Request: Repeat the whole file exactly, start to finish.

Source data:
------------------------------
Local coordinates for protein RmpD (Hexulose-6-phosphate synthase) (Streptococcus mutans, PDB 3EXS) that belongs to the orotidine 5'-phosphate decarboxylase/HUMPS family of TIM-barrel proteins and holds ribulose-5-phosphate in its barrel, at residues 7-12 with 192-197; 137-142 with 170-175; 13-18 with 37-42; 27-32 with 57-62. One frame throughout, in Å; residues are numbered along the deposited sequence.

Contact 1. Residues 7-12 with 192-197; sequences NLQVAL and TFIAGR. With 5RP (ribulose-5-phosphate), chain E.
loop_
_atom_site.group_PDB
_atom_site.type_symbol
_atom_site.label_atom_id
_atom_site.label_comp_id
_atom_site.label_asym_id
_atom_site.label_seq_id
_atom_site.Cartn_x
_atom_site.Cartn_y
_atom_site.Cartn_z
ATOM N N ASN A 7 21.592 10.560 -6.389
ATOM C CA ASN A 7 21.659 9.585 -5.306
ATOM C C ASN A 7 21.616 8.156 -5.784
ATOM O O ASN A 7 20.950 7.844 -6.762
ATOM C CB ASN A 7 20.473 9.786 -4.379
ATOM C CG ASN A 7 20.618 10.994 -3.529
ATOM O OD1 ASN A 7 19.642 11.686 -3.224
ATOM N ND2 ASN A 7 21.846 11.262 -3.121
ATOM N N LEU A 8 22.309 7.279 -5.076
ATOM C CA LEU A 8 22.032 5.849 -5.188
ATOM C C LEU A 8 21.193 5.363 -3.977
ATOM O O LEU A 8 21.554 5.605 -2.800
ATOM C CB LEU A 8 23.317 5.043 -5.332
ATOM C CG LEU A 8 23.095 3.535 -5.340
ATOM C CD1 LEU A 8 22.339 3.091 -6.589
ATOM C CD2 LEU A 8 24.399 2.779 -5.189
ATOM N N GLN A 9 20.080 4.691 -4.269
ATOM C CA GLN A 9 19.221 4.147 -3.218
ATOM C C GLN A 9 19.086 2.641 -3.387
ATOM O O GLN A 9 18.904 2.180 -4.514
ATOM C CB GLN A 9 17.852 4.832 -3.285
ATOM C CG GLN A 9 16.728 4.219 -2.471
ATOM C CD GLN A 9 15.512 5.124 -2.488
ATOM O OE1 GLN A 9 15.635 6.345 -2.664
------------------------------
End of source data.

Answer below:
Local coordinates for protein RmpD (Hexulose-6-phosphate synthase) (Streptococcus mutans, PDB 3EXS) that belongs to the orotidine 5'-phosphate decarboxylase/HUMPS family of TIM-barrel proteins and holds ribulose-5-phosphate in its barrel, at residues 7-12 with 192-197; 137-142 with 170-175; 13-18 with 37-42; 27-32 with 57-62. One frame throughout, in Å; residues are numbered along the deposited sequence.

Contact 1. Residues 7-12 with 192-197; sequences NLQVAL and TFIAGR. With 5RP (ribulose-5-phosphate), chain E.
loop_
_atom_site.group_PDB
_atom_site.type_symbol
_atom_site.label_atom_id
_atom_site.label_comp_id
_atom_site.label_asym_id
_atom_site.label_seq_id
_atom_site.Cartn_x
_atom_site.Cartn_y
_atom_site.Cartn_z
ATOM N N ASN A 7 21.592 10.560 -6.389
ATOM C CA ASN A 7 21.659 9.585 -5.306
ATOM C C ASN A 7 21.616 8.156 -5.784
ATOM O O ASN A 7 20.950 7.844 -6.762
ATOM C CB ASN A 7 20.473 9.786 -4.379
ATOM C CG ASN A 7 20.618 10.994 -3.529
ATOM O OD1 ASN A 7 19.642 11.686 -3.224
ATOM N ND2 ASN A 7 21.846 11.262 -3.121
ATOM N N LEU A 8 22.309 7.279 -5.076
ATOM C CA LEU A 8 22.032 5.849 -5.188
ATOM C C LEU A 8 21.193 5.363 -3.977
ATOM O O LEU A 8 21.554 5.605 -2.800
ATOM C CB LEU A 8 23.317 5.043 -5.332
ATOM C CG LEU A 8 23.095 3.535 -5.340
ATOM C CD1 LEU A 8 22.339 3.091 -6.589
ATOM C CD2 LEU A 8 24.399 2.779 -5.189
ATOM N N GLN A 9 20.080 4.691 -4.269
ATOM C CA GLN A 9 19.221 4.147 -3.218
ATOM C C GLN A 9 19.086 2.641 -3.387
ATOM O O GLN A 9 18.904 2.180 -4.514
ATOM C CB GLN A 9 17.852 4.832 -3.285
ATOM C CG GLN A 9 16.728 4.219 -2.471
ATOM C CD GLN A 9 15.512 5.124 -2.488
ATOM O OE1 GLN A 9 15.635 6.345 -2.664